Dr. Rao was concerned that the BiPAP treatment wouldn’t be enough to prevent rehospitalization for hypoxemia. It was during a conversation with a respiratory physical therapist about the poor breathing mechanics of pediatric patients with cystic fibrosis that Dr. Rao decided to see if respiratory physical therapy could improve breathing in this pediatric patient with sickle cell disease.
The patient participated in weekly respiratory physical therapy sessions for six months. The sessions focused on helping the patient learn how to engage their diaphragmatic muscles to allow the lungs to expand more fully and take in more air.
“Diaphragmatic breathing is more efficient compared to using chest and neck muscles to breathe,” says Dr. Rao. “But it’s a learning process to change the way you breathe after breathing a certain way for so long.”
The promising results
Within a few weeks of regularly using the BiPAP machine, the patient reported she was sleeping more soundly and had more energy during the day. A follow-up sleep study conducted six months later showed a significant improvement in nighttime oxygen levels. The patient’s daytime oxygen levels also improved.
Respiratory physical therapy was also a success. In a six-minute walk test conducted six and nine months into the treatment plan, the patient was able to walk farther while maintaining healthy oxygen levels.
“The combination treatment worked as we’d hoped with the BiPAP machine providing the necessary support and serving as a bridge until the patient had mastered diaphragmatic breathing,” says Dr. Rao. The patient was able to stop the BiPAP treatment after nine months.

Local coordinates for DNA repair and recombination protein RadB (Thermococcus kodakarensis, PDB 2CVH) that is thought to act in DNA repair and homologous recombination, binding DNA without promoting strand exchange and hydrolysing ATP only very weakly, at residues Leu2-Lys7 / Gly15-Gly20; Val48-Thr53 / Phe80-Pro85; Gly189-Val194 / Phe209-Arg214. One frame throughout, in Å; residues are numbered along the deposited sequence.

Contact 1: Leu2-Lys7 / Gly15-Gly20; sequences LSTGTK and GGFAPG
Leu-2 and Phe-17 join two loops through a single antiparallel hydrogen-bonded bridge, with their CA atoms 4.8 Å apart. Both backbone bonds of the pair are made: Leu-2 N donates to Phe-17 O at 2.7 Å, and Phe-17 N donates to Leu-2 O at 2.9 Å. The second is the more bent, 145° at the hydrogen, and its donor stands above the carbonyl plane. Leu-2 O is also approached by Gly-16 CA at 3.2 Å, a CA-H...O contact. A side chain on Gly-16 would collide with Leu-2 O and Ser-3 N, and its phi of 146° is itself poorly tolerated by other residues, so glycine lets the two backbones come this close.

Implementing a quality improvement initiative
Now, Dr. Rao and hematologists with the Pauline Allen Gill Center for Cancer and Blood Disorders (CCBD) are working together on a quality improvement (QI) initiative to standardize the treatment protocol. The goal is to quickly identify patients hospitalized with sickle cell disease and recurrent hypoxemia who can benefit from this new treatment approach. Dr. Rao is also collaborating with a pediatric pulmonology fellow on a research paper to report their findings.
“We’ve submitted research protocols to the Institutional Review Board and continue to refine the treatment based on our findings and what the data shows,” says Dr. Rao. “In the two years that we’ve been using this dual treatment approach, several patients have seen significant improvements in their breathing, which has contributed to reduced hospitalizations.”
However, Dr. Rao notes that there is still much to learn. She understands the need to analyze the data to confirm what she sees anecdotally as beneficial. The patient who was first treated with this dual approach is now 12. Two years after the intubation that started this treatment journey, the patient was hospitalized again with persistent hypoxemia.
“Upon evaluation, we discovered that she had reverted back to chest breathing,” says Dr. Rao. “This suggests the potential need for more regular follow-ups with respiratory physical therapists and ongoing breathing exercises at home.”
Dr. Rao is optimistic that this dual treatment approach can help children with sickle cell disease enjoy a better quality of life.
“We know that by helping children with sickle cell disease improve their breathing mechanics, we can potentially improve their oxygen levels and prevent respiratory problems that lead to hospitalization,” says Dr. Rao.
Learn more about our nationally ranked Pediatric Pulmonary Program at Children's Health. >>
Find the latest innovation, clinical trial and research articles.